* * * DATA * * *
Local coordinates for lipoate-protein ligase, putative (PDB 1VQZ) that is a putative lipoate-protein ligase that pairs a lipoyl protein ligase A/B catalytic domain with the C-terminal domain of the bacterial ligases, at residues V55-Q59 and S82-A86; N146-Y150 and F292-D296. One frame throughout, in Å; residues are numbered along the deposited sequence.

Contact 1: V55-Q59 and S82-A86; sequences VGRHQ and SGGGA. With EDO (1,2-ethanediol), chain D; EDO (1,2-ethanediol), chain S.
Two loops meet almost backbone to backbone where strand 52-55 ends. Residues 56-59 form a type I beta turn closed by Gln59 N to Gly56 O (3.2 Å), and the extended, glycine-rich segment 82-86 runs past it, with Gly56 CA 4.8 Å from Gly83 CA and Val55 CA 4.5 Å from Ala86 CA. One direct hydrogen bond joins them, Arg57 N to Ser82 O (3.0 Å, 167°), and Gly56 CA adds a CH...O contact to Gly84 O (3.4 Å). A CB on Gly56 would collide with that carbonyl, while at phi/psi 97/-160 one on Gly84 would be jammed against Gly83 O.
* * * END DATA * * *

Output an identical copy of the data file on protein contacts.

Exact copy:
Local coordinates for lipoate-protein ligase, putative (PDB 1VQZ) that is a putative lipoate-protein ligase that pairs a lipoyl protein ligase A/B catalytic domain with the C-terminal domain of the bacterial ligases, at residues V55-Q59 and S82-A86; N146-Y150 and F292-D296. One frame throughout, in Å; residues are numbered along the deposited sequence.

Contact 1: V55-Q59 and S82-A86; sequences VGRHQ and SGGGA. With EDO (1,2-ethanediol), chain D; EDO (1,2-ethanediol), chain S.
Two loops meet almost backbone to backbone where strand 52-55 ends. Residues 56-59 form a type I beta turn closed by Gln59 N to Gly56 O (3.2 Å), and the extended, glycine-rich segment 82-86 runs past it, with Gly56 CA 4.8 Å from Gly83 CA and Val55 CA 4.5 Å from Ala86 CA. One direct hydrogen bond joins them, Arg57 N to Ser82 O (3.0 Å, 167°), and Gly56 CA adds a CH...O contact to Gly84 O (3.4 Å). A CB on Gly56 would collide with that carbonyl, while at phi/psi 97/-160 one on Gly84 would be jammed against Gly83 O.